Medway Council Heritage Services catalogues
  • Title
    Court of Petty Sessions
  • Reference
  • Date
  • Level of description
  • Administrative history / biography
    The court of Petty Sessions was, as a general rule, held at the Guildhall, Rochester. From time to time alternative accommodation was used at the Bridge Chamber on the Esplanade and the Police Station at Castle Hill. There were usually two courts held, presided over by stipendary magistrates. The Petty Sessions for areas outside the City, including Chatham, were held by County Justices within the Petty Session division of North Aylesford (see PS/NA). These courts held the power to give judgement or make an order immediately, especially in criminal cases. The magistrates had the power to hear or dispose of a case without sending it for trial at the Crown Court. Defendants could choose to be tried by jury rather than the magistrates, in which case they were committed for trial at the Quarter Sessions. The business of the court includes orders for the water rate, general district rate and, until 1929, the poor rate, as well as removal orders. Prosecutions include: larceny; theft; vagrancy; offences against Weights and Measures Act 1878, such as an unstamped machine; The Town Police Act 1847 e.g. exposing a pony for sale and chimneys on fire by neglect; byelaws e.g. using obscene language; Food and Drugs Act e.g. selling milk deficient of cream; Road Transport Acts e.g. no rear light or reflector and from 1930 no effective third party insurance; Medway Conservancy Act, 1881; Oyster Fishery Act, 1865. Orders were also made in respect of cruelty, desertion and adultery. From 1942 the court business included applications for licensed premises (names of public houses and halls are given, e.g. a licence was granted to hold a Jitterbug Ball at the Casino) and applications to make alterations to licensed premises. From 1939 to 1945 the prosecutions reflect the country's state of war. They include failing to comply with notice to submit to a medical examination, being liable to be called up for service, offences in food & fuel rationing, unlawful entry into a regulated area; unlawful use of gas & electricity, being absent from essential work without sufficient reason (notably from Short Seaplane Works). Post-war changes include the issue of cinematograph licences for Saturday morning performances for children from 1945 and club registration licences from 1962. The following year the Betting, Gaming and Lotteries Act resulted in betting licences being issued. From 1934, juvenile courts were held under summary jurisdiction (Children and Young Persons, Rules, 1933), for which the records are separate.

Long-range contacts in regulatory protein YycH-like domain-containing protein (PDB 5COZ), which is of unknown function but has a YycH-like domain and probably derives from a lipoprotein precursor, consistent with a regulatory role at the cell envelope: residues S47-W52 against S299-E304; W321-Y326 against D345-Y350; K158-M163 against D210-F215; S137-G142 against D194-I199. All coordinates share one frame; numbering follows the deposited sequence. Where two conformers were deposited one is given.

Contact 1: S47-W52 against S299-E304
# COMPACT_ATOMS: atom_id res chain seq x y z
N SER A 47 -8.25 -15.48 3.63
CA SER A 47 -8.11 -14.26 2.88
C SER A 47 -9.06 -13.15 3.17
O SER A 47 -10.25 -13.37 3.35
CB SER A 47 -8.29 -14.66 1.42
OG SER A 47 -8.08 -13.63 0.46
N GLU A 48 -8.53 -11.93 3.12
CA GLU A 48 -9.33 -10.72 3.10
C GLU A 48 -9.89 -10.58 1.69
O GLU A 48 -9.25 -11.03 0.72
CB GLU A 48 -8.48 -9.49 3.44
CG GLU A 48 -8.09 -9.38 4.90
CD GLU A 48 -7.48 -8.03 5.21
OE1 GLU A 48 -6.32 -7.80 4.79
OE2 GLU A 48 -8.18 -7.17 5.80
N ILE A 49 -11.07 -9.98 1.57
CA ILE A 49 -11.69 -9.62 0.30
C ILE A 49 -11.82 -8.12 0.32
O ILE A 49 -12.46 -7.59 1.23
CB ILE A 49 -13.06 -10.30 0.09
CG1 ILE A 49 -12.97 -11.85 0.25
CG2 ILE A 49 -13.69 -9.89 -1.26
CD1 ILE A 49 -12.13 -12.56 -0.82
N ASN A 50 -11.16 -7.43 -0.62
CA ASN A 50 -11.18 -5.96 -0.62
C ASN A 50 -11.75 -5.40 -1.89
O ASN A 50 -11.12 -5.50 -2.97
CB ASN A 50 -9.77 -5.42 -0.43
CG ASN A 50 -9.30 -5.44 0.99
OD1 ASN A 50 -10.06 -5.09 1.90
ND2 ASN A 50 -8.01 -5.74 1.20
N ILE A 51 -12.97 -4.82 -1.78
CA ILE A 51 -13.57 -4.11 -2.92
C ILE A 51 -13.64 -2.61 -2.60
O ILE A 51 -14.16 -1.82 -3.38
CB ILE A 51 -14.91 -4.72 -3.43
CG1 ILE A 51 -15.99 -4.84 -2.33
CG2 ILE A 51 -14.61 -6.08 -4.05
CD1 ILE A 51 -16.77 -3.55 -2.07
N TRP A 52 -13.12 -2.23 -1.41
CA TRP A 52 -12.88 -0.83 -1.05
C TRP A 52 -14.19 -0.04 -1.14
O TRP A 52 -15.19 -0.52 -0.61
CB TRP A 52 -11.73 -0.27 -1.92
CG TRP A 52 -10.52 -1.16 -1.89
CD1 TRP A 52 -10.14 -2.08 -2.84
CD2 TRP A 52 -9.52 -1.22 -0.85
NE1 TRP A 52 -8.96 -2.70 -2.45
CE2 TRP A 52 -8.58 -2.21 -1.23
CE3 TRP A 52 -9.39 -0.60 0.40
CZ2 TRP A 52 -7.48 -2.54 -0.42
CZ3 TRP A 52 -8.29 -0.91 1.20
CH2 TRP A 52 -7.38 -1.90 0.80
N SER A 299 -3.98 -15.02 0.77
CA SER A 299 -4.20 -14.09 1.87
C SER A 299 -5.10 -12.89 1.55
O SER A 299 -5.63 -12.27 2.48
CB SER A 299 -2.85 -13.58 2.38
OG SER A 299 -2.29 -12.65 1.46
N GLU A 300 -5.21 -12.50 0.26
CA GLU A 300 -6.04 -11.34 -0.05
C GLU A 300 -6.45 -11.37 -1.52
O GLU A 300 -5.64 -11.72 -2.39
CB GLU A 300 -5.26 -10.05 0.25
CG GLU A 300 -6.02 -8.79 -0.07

• Related material
    See also North Aylesford Petty Sessions (1964-1974) and Medway Petty Sessions (1974-1976) under reference PS.